International trade agreements are sometimes demonised as the Grand Plan imposed by major powers in cahoots with multinational corporations. Intellectual property rights is a particular target, as is the case currently with the Trans-Pacific Partnership (TPP), and previously with the World Trade Organization’s Agreement on Trade-Related Aspects of Intellectual Property Rights (TRIPS).

TRIPS book cover_300x456

Watal, Jayashree and Taubman, Antony (eds), The Making of the TRIPS Agreement: Personal insights from the Uruguay Round negotiators, Geneva, World Trade Organization, 2015, pp 361 + appendixes.

Authors, and (for most) their affiliation at the time: Antony Taubman (current WTO Secretariat), Jayashree Watal (India), Adrian Otten (GATT Secretariat), Thomas Cottier (Switzerland), John Gero (Canada), Mogens Peter Carl (EU), Matthijs Geuze (GATT Secretariat), Catherine Field (US), Thu-Lang Tran Wasescha (Switzerland), Jörg Reinbothe (EU), AV Ganesan (India), Piragibe dos Santos Tarragô (Brazil), Antonio Gustavo Trombetta (Argentina), Umi KBA Majid (Malaysia), David Fitzpatrick (Hong Kong), Hannu Wager (Nordics), Jagdish Sagar (India), Adrian Macey (New Zealand), Lars Anell (Sweden, TRIPS negotiations chair)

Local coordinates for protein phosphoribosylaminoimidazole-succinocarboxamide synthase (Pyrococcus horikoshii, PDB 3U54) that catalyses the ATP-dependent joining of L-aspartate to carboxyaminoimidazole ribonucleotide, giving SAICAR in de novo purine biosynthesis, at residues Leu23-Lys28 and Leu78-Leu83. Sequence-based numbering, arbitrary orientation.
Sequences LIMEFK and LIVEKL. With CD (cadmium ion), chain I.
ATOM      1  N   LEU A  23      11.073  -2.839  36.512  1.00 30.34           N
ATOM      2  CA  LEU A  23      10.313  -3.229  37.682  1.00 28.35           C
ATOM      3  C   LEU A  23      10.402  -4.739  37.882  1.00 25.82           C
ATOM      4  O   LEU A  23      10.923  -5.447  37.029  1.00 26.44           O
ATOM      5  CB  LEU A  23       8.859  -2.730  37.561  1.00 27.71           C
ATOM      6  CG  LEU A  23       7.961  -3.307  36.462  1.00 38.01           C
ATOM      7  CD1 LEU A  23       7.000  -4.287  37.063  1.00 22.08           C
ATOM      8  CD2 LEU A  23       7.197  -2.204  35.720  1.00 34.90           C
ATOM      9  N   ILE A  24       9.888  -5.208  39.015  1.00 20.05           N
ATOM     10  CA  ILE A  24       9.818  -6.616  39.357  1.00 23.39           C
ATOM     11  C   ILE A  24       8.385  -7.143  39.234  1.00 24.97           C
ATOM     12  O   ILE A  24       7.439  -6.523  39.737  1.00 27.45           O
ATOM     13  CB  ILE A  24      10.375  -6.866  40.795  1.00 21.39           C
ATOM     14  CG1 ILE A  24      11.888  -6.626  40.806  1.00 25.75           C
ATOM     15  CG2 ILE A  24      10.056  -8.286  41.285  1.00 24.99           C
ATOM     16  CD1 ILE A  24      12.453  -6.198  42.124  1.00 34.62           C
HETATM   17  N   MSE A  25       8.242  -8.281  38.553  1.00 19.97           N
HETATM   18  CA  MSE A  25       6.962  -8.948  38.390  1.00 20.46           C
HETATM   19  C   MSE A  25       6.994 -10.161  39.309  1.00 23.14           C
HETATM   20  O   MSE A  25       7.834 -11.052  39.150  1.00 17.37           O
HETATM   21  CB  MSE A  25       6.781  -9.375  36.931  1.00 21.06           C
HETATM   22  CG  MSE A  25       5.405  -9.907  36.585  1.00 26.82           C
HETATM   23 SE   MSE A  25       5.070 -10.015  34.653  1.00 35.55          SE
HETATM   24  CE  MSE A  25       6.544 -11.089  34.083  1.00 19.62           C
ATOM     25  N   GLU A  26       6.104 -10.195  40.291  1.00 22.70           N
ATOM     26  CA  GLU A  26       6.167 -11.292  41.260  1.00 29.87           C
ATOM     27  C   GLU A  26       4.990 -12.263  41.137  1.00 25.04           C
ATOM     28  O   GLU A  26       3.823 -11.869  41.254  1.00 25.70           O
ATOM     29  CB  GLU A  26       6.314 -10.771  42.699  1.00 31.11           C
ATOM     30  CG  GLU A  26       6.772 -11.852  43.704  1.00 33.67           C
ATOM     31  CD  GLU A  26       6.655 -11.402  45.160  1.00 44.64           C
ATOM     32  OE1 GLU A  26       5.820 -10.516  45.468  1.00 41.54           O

CHF70.– in print. Free to download here

The Making of the TRIPS Agreement, the insightful, unofficial collected memoirs of 17 of the agreement’s key authors, plus one editor, challenges that view in two ways. Continue reading “Book review: How ‘Dialogue of the Deaf’ produced a sound tool for policy-making”

The race for the first ever WTO amendment: some key facts

The first stage of the race has been won. In early 2017, two thirds of World Trade Organization members ratified two amendments. Now it’s up to the rest


By Peter Ungphakorn
POSTED JULY 31, 2016 | UPDATED March 5, 2018

The World Trade Organization agreements are over 20 years old. Economic and trade needs are changing fast. And yet the agreements have never been updated — until now. Two amendments have reached the target. To achieve that they needed 110 ratifications, two thirds of the WTO’s 164 members.
Continue reading “The race for the first ever WTO amendment: some key facts”